and he landed safely in a net on the other side. And my thoughts are inspired by a quote by the architect Hassan Fathy, who said, "Architects do not design walls, but the spaces between them." So while I do not think that architects should be designing walls, I do think it's important and urgent that they should be paying attention to those spaces in between. They should be designing for the places and the people, the landscapes that the wall endangers.
Now, people are already rising to this occasion, and while the purpose of the wall is to keep people apart and away, it's actually bringing people together in some really remarkable ways, holding social events like binational yoga classes along the border, to bring people together across the divide. I call this the monument pose.
And have you ever heard of "wall y ball"?
It's a borderland version of volleyball, and it's been played since 1979
along the US-Mexico border to celebrate binational heritage. And it raises some interesting questions, right? Is such a game even legal? Does hitting a ball back and forth over the wall constitute illegal trade?
The beauty of volleyball is that it transforms the wall into nothing more than a line in the sand negotiated by the minds and bodies and spirits of players on both sides. And I think it's exactly these kinds of two-sided negotiations that are needed to bring down walls that divide.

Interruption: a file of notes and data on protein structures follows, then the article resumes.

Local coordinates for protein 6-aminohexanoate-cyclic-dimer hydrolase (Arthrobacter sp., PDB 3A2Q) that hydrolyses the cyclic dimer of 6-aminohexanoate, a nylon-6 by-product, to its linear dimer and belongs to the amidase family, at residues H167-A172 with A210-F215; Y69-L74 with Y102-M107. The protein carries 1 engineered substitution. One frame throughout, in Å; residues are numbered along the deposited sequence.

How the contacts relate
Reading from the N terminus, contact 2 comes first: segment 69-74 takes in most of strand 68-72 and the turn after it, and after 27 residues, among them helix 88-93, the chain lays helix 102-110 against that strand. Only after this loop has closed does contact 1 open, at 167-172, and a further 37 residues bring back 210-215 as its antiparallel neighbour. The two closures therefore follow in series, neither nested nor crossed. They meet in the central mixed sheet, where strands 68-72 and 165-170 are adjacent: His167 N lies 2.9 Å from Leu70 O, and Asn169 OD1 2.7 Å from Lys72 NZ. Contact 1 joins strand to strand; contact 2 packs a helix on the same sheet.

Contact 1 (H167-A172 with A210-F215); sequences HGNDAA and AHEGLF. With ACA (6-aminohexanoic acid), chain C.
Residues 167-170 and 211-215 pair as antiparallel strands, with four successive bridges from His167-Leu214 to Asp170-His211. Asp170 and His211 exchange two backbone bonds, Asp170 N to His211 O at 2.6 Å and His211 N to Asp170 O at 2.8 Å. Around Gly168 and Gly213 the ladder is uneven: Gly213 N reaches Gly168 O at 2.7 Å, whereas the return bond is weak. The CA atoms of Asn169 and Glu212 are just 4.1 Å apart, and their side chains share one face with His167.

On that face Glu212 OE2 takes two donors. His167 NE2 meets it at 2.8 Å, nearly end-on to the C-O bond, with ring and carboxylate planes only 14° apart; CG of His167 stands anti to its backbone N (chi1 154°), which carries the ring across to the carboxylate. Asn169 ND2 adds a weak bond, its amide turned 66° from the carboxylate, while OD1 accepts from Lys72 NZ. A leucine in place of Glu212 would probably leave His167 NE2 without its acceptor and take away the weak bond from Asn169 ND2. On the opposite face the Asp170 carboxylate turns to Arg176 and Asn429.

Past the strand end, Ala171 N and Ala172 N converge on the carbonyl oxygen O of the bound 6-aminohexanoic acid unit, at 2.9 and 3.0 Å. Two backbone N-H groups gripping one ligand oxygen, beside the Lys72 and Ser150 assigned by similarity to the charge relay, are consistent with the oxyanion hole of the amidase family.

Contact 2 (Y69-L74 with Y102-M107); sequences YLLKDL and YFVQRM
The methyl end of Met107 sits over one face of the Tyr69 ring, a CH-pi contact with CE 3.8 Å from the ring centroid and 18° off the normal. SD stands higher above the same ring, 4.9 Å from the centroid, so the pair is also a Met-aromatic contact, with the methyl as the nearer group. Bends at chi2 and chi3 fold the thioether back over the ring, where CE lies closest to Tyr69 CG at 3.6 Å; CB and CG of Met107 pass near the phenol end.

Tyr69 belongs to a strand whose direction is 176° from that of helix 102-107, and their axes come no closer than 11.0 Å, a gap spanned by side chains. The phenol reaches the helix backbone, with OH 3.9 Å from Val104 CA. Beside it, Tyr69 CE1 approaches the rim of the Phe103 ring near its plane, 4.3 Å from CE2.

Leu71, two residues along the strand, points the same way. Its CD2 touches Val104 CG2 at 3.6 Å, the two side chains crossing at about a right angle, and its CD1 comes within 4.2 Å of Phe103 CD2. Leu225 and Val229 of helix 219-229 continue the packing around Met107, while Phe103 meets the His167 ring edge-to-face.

Now, throwing the ball over the wall is one thing, but throwing rocks over the wall has caused damage to Border Patrol vehicles and have injured Border Patrol agents, and the response from the US side has been drastic. Border Patrol agents have fired through the wall, killing people throwing rocks on the Mexican side. And another response by Border Patrol agents is to erect baseball backstops to protect themselves and their vehicles. And these backstops became a permanent feature in the construction of new walls. And I began to wonder if, like volleyball, maybe baseball should be a permanent feature at the border, and walls could start opening up, allowing communities to come across and play, and if they hit a home run, maybe a Border Patrol agent would pick up the ball and throw it back over to the other side.
A Border Patrol agent buys a raspado, a frozen treat, from a vendor just a couple feet away, food and money is exchanged through the wall, an entirely normal event made illegal by that line drawn on a map and a couple millimeters of steel. And this scene reminded me of a saying: "If you have more than you need, you should build longer tables and not higher walls." So I created this souvenir to remember the moment that we could share food and conversation across the divide. A swing allows one to enter and swing over to the other side until gravity deports them back to their own country.
The border and the border wall is thought of as a sort of political theater today, so perhaps we should invite audiences to that theater, to a binational theater where people can come together with performers, musicians. Maybe the wall is nothing more than an enormous instrument, the world's largest xylophone, and we could play down this wall with weapons of mass percussion.